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Banking Essentials - Part I

This pathway will walk us through the basics of banks, starting with some of the different types and their main functions, then starting to look at the regulation faced by the banks, both before and after the Global Financial Crisis.

Greenwashing

Greenwashing is the act of distributing false information about something being more environmentally friendly than it actually is.

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Tackling the Cost of Living Crisis

In this video, Max discusses the cost-of-living crisis currently enveloping the UK. He examines its impact on households as well as the overall economy.

CSR and Sustainability in Financial Services

In the first video of this two-part video series, Elisa introduces us to sustainability. She begins by looking at the difference between sustainability and corporate social responsibility, two terms that can be easily confused.

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Featured Pathways

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Banking Essentials - Part I

This pathway will walk us through the basics of banks, starting with some of the different types and their main functions, then starting to look at the regulation faced by the banks, both before and after the Global Financial Crisis.

Greenwashing

Greenwashing is the act of distributing false information about something being more environmentally friendly than it actually is.

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Book a demo

Pricing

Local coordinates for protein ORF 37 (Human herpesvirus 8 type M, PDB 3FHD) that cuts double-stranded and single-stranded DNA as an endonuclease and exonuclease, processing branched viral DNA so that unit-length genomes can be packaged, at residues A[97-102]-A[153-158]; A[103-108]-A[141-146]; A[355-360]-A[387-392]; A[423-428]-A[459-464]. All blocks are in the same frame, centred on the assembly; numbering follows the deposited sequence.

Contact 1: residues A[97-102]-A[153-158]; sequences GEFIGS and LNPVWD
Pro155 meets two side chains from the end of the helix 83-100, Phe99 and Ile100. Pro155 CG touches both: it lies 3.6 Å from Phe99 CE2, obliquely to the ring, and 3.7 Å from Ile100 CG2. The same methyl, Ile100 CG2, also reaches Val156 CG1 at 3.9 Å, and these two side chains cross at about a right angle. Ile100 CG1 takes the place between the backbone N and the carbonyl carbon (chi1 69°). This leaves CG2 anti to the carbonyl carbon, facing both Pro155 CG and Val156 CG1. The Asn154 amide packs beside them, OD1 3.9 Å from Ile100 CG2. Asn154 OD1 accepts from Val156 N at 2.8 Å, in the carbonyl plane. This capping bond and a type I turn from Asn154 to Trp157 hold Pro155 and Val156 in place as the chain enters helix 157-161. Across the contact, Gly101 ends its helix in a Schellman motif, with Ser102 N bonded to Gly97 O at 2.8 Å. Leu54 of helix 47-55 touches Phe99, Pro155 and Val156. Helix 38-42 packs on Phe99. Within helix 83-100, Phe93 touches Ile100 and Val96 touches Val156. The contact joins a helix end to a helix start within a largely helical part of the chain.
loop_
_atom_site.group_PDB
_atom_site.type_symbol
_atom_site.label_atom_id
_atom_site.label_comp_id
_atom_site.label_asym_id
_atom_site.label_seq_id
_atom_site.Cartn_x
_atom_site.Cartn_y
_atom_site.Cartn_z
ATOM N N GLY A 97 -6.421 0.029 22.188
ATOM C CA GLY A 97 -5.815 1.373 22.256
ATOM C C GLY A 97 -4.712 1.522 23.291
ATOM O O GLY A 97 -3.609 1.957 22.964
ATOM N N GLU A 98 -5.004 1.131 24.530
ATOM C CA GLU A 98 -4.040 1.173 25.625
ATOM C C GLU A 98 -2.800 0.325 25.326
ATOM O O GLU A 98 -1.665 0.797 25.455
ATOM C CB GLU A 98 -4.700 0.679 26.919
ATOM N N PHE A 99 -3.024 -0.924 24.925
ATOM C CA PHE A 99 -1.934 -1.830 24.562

Ready to get started?

Plans & Membership

Our Platform

Expert led content

+1,000 expert presented, on-demand video modules

Learning analytics

Keep track of learning progress with our comprehensive data

Interactive learning

Engage with our video hotspots and knowledge check-ins

Testing & certification

Gain CPD / CPE credits and professional certification

Managed learning

Build, scale and manage your organisation’s learning

Integrations

Connect Finance Unlocked to your current platform

Featured Content

More featured content

Tackling the Cost of Living Crisis

In this video, Max discusses the cost-of-living crisis currently enveloping the UK. He examines its impact on households as well as the overall economy.

CSR and Sustainability in Financial Services

In the first video of this two-part video series, Elisa introduces us to sustainability. She begins by looking at the difference between sustainability and corporate social responsibility, two terms that can be easily confused.

More featured content

Book a demo

Pricing

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Introduction to Carbon Removal Offsets

Introduction to Carbon Removal Offsets

Sam Hope

5 years: Carbon Markets

What role will offsetting play in the journey to net zero? Join Sam Hope as he talks us through each principle.

What role will offsetting play in the journey to net zero? Join Sam Hope as he talks us through each principle.

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Introduction to Carbon Removal Offsets

11 mins 6 secs

Key learning objectives:

  • Understand the role of offsetting in net zero

  • Identify the 4 Oxford Principles for net zero aligned offsetting

  • Outline why carbon removal credits are needed